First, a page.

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Friday, December 25, 2009

Parshat Vayigash: Midrash on Joseph revelation of himself to his brothers

This week's Torah portion, Vayigash (Genesis 44:18), begins with the words
"Vayigash aylav Yehudah...." "And Judah drew near" to Joseph to plead for his brother Benjamin's freedom. Judah volunteered to be taken as a slave in Benjamin's stead, so that his father Jacob would not 'lose' another son.

Judah's pleads with Joseph to keep him instead of his youngest broth Benjamin, who is the only other son of Joseph's mother, Rachel and, therefore, dearest to their father. Moved by Judah's appeal, Joseph decides at that moment to reveal himself to his brothers. Moved to tears, he orders his servants to leave them alone so that he may reveal his true identity. He told them not to feel guilty for having left him in the pit. It was God's plan that Joseph should end up in Egypt, where he could predict the famine, become Pharaoh's administrator, and save his own family from starvation. Joseph told his brothers to return to Jacob and bring the entire clan to Egypt where he will ensure their well being for the remaining years of the famine.

The entire Joseph narrative can be seen as an allegory for the journey of the ego, as represented by Joseph (see my commentary of two weeks ago). Ultimately, we must negate the ego in order to allow the soul to shine forth. In this week’s climax Joseph, faced with the reality of all the suffering that ego can bring to the world, realizes that he must unite all the pieces of himself in order to reconnect with the soul. He sends away his Egyptian servants, representative of his ego's "power," and standing there, stripped of all sense of pretense and self-importance, joins in a tearful reunion with all the disparate aspects of himself and the universe. This eventually results in the reuniting with Jacob, his father, his human source of life (along with his long-deceased mother). This reunion represents the oneness that we find when we unite ourselves with our divine source, the oneness of all existence.

This story of reconciliation is a moving one and brings us closer to the end of this chapter in Joseph's life. Yet, as always, there is another chapter yet to be lived. In sharing these thoughts on the reunion as representative of the journey of negating the ego, I would also like to share with you another Midrash I have written as a continuation of the Joseph saga.

Shabbat Shalom,

Steven

Joseph's Choice

Joseph was seated on his throne as he watched his brothers preparing to leave. They had just enjoyed a sumptuous feast together. They enjoyed each other's company as if they were old friends; they had no idea that they were dining with their brother, nor that he had been setting a trap for them this entire time.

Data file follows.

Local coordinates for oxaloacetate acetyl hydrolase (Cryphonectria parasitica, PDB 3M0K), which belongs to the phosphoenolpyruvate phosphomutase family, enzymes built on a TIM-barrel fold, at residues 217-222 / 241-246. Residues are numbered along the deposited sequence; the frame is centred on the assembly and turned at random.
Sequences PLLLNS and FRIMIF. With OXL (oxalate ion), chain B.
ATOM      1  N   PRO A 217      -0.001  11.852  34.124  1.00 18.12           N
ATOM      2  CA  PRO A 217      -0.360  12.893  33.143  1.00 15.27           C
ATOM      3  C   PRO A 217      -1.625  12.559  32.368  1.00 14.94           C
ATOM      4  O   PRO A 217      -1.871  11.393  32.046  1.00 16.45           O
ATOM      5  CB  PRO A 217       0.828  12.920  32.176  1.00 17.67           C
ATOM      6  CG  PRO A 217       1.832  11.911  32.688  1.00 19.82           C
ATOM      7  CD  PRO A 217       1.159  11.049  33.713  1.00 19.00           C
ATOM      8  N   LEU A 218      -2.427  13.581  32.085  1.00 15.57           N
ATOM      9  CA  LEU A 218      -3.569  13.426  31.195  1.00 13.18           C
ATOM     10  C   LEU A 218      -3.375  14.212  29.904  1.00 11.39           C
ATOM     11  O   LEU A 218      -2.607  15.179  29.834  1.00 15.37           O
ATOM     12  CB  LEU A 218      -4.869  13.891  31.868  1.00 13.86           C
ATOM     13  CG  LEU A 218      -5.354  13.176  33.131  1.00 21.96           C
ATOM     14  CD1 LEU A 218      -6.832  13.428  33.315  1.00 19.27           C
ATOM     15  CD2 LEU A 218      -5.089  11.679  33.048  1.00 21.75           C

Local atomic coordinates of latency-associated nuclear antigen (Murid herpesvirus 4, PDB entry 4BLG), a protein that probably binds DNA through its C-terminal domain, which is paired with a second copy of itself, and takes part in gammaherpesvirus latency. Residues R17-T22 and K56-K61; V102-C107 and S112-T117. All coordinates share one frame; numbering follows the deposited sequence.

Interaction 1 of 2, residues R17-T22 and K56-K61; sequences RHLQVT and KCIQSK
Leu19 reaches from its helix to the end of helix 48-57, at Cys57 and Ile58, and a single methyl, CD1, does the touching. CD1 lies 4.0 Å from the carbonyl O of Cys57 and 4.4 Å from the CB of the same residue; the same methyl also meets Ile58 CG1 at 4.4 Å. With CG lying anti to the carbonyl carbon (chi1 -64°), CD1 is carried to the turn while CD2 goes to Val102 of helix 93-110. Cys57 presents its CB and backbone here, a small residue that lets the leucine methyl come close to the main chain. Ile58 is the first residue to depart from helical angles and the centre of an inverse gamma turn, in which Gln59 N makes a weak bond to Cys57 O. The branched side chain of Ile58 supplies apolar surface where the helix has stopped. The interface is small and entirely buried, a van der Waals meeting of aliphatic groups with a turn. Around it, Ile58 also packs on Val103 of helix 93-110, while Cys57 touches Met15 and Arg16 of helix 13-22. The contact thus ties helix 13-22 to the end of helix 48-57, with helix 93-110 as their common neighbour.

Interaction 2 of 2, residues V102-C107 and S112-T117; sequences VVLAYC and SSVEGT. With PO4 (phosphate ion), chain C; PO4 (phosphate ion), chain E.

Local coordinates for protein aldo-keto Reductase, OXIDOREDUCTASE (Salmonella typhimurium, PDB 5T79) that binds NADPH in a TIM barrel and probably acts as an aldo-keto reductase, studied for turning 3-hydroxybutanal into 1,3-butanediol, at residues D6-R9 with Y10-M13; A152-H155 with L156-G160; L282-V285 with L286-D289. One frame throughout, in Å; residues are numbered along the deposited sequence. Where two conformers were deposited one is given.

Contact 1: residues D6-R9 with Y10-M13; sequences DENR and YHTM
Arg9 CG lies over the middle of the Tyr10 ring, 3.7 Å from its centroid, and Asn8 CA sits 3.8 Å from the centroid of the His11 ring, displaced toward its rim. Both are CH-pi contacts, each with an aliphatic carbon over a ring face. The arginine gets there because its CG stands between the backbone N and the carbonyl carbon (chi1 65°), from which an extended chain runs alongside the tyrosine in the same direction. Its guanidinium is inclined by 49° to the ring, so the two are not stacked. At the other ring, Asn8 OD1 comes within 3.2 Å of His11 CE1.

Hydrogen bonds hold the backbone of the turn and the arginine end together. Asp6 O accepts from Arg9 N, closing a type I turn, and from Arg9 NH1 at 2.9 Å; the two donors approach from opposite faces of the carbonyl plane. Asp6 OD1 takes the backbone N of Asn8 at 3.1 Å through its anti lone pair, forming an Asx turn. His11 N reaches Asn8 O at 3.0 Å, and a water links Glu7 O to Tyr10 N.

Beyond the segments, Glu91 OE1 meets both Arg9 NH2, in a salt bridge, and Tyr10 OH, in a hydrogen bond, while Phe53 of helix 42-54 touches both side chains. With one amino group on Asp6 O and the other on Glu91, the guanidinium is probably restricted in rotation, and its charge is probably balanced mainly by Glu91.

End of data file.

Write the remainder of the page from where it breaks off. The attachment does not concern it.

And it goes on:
As they prepared to leave Joseph sprang his trap. "Wait," he cried, "someone has stolen my goblet. The perpetrator shall be discovered and punished appropriately." As all 11 brothers denied any wrongdoing Joseph watched as his men searched their bags. When the goblet was found in the sack belonging to Benjamin, the only other son of Rachel, Joseph could hear the jaws of the trap slam shut. "This one shall remain here as punishment for the wrong he has done me. The rest of you may return to your father."

Then something happened that Joseph never expected. Judah, the one who had been so instrumental in what happened to Joseph all those years ago, offered himself in Benjamin's stead. He pleaded with Joseph to keep him in Egypt rather than see the only other son of Rachel, the child of Jacob's old age, remain captive, and thereby grieving – and possibly killing – their elderly father.

As Joseph stood there looking down on his brothers, he could feel hatred and triumph raging in his heart. Yet, somewhere deep inside he felt another emotion trying to emerge, though he did his best to keep it repressed. For he knew that this emotion was compassion, the source of forgiveness, and he did not want to forgive. Above all else, he wished nothing less than that. To see his brothers suffer as he did was his greatest desire. Only after that might he be willing to entertain any other idea.

As he felt hatred and compassion struggling within him he suddenly remember a dream that he had the night before. And he realized, yet again, that it was a dream that held the key to his decision and his future.

In this dream, he imagined that he was standing, as he was now, above his brothers as they watched the goblet emerge from Benjamin's sack. In that moment, it appeared all the brothers turned as one towards Benjamin pointing an accusing finger at him. They encircled him like lions surrounding their prey, moving ever closer, tightening the circle, and preventing his escape.

Then, Joseph saw a deep pit in the earth just behind Benjamin. As the other brothers moved closer to Benjamin he continued to step back in fear, unaware of the danger behind him. As Benjamin stood almost at the edge of the pit, Joseph cried out "stop!" This the brothers did. What happened next astonished Joseph even more than it did his brothers. For Joseph descended the steps from his throne and pushed aside the brothers. He then stood in front of Benjamin and looked deeply into his eyes, not saying a word. All held their breath, wondering what he would do. He then reached out his hands and placed them on Benjamin's shoulders, all the while fixing his gaze on those familiar eyes. Their mother’s eyes. Then, without warning, Joseph shoved Benjamin as hard as he could and listened to his scream as he fell into the pit. The brothers gasped as they witnessed history repeating itself.